Saharah X. was waiting at the center for 30 minutes before flagging down a cab.
“They just try to find a way not to do their job. And then they got innocent old people, there an old lady on a cane sitting outside over there, that’s dangerous. And she got to walk? Wow. I mean, what is the world coming to? No love, no nothing. Everybody’s just thinking about themselves. Think about other people some,” she said.
Richard Moses, who rides the bus every day, was waiting a bus stop along Woodward Avenue when a D-DOT supervisor rolled up in an SUV and basically told him to find another form of transportation Friday morning.
“They said there’s no D-DOT buses running at this time and they don’t know when any will be starting back up. I just got off work, I work midnights. Luckily, I got dropped off right here or else I would have been sitting on 8 Mile and Woodward, and I’ve got to go all the way to Livernois and Warren,” said Moses.
Serkaian said they’re asking stranded riders who are waiting for the bus to get to school and work to hang on and be patient.For those wondering, Black teenagers attacked bus drivers in Detroit, just like Black teenagers are engaging in Mahogany Mob attacks all across the country. The bus drivers are "scared for their lives" because of Black people attacking buses (rumors of spears found at the scene are unconfirmed).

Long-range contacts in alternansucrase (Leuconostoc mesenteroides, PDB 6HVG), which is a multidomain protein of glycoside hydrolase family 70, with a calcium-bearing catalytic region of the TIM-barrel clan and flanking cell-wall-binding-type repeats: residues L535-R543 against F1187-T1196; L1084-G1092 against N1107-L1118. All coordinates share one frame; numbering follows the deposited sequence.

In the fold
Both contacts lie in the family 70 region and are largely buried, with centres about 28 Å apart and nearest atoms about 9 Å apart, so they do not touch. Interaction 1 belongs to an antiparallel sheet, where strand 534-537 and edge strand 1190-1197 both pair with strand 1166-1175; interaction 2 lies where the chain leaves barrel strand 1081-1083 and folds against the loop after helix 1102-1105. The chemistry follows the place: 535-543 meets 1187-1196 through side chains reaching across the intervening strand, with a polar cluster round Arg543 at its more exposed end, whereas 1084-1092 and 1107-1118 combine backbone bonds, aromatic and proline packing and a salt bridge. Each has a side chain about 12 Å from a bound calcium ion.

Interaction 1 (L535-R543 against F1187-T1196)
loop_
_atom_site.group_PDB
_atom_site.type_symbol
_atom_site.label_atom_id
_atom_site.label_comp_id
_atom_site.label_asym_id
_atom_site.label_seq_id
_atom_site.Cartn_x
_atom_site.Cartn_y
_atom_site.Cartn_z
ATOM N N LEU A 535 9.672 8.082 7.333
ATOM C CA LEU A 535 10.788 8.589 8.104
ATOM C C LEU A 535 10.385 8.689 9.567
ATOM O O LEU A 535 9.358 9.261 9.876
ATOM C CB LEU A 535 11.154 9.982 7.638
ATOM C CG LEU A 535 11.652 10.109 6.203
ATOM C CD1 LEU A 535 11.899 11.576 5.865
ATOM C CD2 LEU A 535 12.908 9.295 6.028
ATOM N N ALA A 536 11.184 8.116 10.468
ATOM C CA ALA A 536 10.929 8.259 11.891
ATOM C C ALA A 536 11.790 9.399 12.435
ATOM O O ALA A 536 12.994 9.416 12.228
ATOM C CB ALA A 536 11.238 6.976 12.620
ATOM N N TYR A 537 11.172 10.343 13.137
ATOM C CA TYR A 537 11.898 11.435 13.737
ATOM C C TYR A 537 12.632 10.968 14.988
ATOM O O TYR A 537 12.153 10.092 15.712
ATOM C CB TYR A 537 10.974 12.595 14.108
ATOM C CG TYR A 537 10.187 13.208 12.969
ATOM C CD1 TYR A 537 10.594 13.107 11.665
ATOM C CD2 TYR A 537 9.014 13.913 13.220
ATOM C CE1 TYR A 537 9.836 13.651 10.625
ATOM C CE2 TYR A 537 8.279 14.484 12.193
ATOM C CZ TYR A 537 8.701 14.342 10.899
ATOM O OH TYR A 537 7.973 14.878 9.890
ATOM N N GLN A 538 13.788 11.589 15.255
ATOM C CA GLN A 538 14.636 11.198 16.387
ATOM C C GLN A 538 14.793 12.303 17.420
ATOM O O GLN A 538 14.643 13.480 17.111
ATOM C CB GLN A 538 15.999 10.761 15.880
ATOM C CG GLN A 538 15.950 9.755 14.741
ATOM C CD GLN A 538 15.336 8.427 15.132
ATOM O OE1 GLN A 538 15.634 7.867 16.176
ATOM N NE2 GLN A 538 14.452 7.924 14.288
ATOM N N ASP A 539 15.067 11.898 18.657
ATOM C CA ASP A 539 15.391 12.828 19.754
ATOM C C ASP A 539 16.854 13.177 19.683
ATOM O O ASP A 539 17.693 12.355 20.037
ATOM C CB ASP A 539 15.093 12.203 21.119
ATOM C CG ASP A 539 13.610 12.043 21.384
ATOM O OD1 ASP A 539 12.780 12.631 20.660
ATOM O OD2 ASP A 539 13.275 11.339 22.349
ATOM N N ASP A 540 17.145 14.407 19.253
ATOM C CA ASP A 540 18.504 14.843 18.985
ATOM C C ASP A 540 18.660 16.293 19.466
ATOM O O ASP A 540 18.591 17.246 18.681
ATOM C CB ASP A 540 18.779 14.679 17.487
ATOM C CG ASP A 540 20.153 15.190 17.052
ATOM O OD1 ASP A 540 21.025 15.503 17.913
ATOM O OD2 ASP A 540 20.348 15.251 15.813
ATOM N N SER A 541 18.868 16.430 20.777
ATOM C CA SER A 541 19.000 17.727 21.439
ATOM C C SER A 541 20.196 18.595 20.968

“We understand their frustration, we feel their pain. We simply have to ask folks to be a little bit more patient while we try to resolve this matter,” he said.
How's that comeback for Detroit coming, USA Today? And all you conservatives blasting "liberal" policies for the downfall of Detroit: public transportation works swimmingly in Boulder, Denver, Seattle, Portland, and San Francisco: it's not a matter of what, but who.
In the case of Detroit, a city that is roughly 82 percent Black, and should now be called The Congo of the Detroit River.
Public transportation can work; but only in cities that lack a percentage of Black people. In the case of Detroit, Atlanta, Philadelphia, Birmingham, Cleveland, etc., public transportation is a sunk cost. In the case of Portland, public transportation is a wonderful way to get around the city (but isn't Portland more liberal than Detroit?).
Tintin would have some high adventures in one of the former great cities of the world, traversing the ruins of the city and visiting former buildings, libraries, train stations, and factories where life was once vibrant, replaced with the shattered dream of racial equality. Each broken window, never replaced, in Detroit is a reminder of the nightmare unleashed by DWLs that plagues many of America's major cities.
What Tintin would see in Detroit would make his Tintin in the Congo seem like a scene out of The Wiz: he would see the reality of what happens when white flight gives way to Black Undertow rule. That, my friends, is an adventure not even Tintin would be prepared to take. Not even Tintin's dog Snowy would want to go on that adventure.
For all those who say colonialism is racist, isn't gentrification just another form of this pernicious practice?